New research provides compelling evidence that seaweed and freshwater plants were key elements of the prehistoric European diet, offering valuable insights into dietary practices from the Mesolithic period through the Neolithic transition and into the Early Middle Ages.
Scientists from the University of York and the University of Glasgow conducted an in-depth analysis of dental calculus from 74 individuals across 28 archaeological sites spanning from northern Scotland to southern Spain, presenting “direct evidence for widespread consumption of seaweed and submerged aquatic and freshwater plants.”
The study, published in Nature Communications, challenges the conventional belief that seaweed was mainly utilized for non-edible purposes such as fuel or fertilizers in ancient times. Dental calculus, the hardened plaque on ancient teeth, provided the researchers with a unique opportunity to explore the dietary habits of prehistoric Europeans.
“Today, seaweed and freshwater aquatic plants are virtually absent from traditional, western diets,” said Professor Karen Hardy from the University of Glasgow.
“Our study also highlights the potential for rediscovery of alternative, local, sustainable food resources that may contribute to addressing the negative health and environmental effects of over-dependence on a small number of mass-produced agricultural products that is a dominant feature of much of today’s western diet, and indeed the global long-distance food supply more generally.”
Seaweed, recognized for its nutritional value and sustainability, was a prominent component of the prehistoric European diet around 8,000 years ago, providing essential nutrients and protein. Researchers suggest that the decline of seaweed consumption coincided with the shift toward cereal crop cultivation, effectively ending its role as a dietary staple.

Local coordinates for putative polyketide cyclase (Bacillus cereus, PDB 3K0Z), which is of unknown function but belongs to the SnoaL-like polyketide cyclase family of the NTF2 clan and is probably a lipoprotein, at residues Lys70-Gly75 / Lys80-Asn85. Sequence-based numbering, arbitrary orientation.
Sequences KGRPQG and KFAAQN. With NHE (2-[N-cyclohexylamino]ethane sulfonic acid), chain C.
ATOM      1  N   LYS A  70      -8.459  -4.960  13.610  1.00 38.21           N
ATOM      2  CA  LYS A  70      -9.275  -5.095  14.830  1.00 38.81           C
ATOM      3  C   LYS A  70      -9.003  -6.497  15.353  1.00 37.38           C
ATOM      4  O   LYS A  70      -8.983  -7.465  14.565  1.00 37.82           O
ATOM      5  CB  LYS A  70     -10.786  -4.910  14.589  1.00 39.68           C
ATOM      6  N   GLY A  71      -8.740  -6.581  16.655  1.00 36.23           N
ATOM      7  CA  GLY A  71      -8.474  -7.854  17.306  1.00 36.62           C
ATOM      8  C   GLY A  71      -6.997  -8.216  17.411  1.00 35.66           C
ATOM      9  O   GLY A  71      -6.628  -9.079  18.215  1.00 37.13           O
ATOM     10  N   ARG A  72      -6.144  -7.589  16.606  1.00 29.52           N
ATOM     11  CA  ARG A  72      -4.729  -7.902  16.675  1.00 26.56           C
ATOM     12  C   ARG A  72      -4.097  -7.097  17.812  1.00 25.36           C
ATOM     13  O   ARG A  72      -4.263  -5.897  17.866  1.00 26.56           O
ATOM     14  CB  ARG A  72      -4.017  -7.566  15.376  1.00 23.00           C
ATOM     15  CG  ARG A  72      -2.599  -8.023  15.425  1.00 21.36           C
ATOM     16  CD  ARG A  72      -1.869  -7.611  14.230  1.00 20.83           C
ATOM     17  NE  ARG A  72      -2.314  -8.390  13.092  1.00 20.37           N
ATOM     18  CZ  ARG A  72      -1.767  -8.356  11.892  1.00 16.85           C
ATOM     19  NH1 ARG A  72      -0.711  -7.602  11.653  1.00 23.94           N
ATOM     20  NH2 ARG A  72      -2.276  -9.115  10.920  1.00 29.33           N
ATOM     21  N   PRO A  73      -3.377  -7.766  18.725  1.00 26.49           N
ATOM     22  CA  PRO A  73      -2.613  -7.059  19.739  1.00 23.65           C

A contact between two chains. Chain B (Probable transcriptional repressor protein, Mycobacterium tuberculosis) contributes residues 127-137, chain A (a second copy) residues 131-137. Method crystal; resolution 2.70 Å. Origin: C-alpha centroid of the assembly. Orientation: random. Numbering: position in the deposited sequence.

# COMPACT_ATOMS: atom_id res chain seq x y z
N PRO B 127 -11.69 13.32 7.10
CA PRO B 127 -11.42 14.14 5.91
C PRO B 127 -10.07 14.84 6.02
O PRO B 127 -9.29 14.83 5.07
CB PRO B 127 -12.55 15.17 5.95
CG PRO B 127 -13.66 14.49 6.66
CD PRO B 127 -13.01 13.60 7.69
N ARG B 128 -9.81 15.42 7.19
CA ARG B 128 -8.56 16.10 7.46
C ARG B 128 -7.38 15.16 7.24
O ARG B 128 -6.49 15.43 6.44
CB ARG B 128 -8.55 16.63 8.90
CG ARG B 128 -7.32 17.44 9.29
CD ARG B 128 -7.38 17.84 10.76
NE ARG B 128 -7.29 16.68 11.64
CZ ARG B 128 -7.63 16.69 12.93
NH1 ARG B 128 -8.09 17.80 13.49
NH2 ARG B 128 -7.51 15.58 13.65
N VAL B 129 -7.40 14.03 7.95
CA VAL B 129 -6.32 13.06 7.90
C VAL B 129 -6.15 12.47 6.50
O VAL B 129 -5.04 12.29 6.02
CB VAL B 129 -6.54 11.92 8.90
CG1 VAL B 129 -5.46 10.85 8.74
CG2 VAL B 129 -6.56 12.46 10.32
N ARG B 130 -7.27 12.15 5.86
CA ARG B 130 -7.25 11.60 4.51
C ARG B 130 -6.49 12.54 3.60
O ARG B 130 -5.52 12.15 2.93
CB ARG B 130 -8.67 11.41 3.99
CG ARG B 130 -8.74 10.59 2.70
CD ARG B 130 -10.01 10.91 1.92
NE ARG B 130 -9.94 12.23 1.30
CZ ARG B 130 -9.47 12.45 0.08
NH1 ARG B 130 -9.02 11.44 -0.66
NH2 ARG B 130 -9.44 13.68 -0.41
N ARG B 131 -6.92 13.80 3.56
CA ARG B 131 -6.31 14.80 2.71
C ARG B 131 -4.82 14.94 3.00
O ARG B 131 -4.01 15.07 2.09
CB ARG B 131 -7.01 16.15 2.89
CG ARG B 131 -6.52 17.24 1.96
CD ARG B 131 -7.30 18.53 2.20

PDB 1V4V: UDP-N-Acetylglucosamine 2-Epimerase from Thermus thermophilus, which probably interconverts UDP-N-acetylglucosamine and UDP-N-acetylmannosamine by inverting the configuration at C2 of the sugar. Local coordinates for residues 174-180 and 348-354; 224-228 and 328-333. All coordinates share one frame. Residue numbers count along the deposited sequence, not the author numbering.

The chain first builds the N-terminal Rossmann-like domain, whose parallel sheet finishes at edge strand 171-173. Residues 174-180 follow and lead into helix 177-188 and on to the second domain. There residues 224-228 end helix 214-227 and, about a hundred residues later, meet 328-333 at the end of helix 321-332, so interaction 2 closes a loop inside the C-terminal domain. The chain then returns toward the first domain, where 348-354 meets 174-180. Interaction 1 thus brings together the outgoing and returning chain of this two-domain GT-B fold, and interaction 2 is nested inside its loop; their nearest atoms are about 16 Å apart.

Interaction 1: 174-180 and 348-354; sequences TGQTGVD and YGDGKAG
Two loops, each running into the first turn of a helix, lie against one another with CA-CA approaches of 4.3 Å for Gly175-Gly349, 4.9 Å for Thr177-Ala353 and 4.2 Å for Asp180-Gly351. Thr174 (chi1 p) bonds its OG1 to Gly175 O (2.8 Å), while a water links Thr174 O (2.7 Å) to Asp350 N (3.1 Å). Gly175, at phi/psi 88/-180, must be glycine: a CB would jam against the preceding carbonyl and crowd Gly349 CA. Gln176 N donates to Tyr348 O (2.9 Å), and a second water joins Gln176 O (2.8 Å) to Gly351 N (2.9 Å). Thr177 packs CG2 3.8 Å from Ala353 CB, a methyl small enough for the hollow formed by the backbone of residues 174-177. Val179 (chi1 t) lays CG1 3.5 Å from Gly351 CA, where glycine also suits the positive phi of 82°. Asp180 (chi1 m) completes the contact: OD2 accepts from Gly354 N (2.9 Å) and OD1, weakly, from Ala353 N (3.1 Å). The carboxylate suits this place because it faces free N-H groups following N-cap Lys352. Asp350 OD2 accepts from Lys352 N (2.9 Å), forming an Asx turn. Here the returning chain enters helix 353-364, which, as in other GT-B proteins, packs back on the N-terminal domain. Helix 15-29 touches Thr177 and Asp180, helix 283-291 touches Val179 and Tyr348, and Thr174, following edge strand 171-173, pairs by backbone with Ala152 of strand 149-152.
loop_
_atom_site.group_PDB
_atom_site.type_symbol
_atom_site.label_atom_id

While seaweed is no longer a common dietary item in Europe today, there is growing interest in its nutritional benefits and sustainable production. The European Commission predicts that seaweed could offer more than 100 million tonnes of additional food by the 2040s. This revival could reintroduce seaweed as a dietary staple, continuing a tradition that dates back thousands of years.
The study also highlights the importance of historical dietary practices in reconstructing the past and the potential for forgotten local food resources to address modern health and environmental challenges. By studying the dietary components preserved in dental calculus, researchers can gain valuable information about the eating habits of ancient populations, paving the way for improved understanding and informed choices for the present and future.
More information: Buckley, S., Hardy, K., Hallgren, F. et al. (2023). Human consumption of seaweed and freshwater aquatic plants in ancient Europe. Nat Commun 14, 6192. https://doi.org/10.1038/s41467-023-41671-2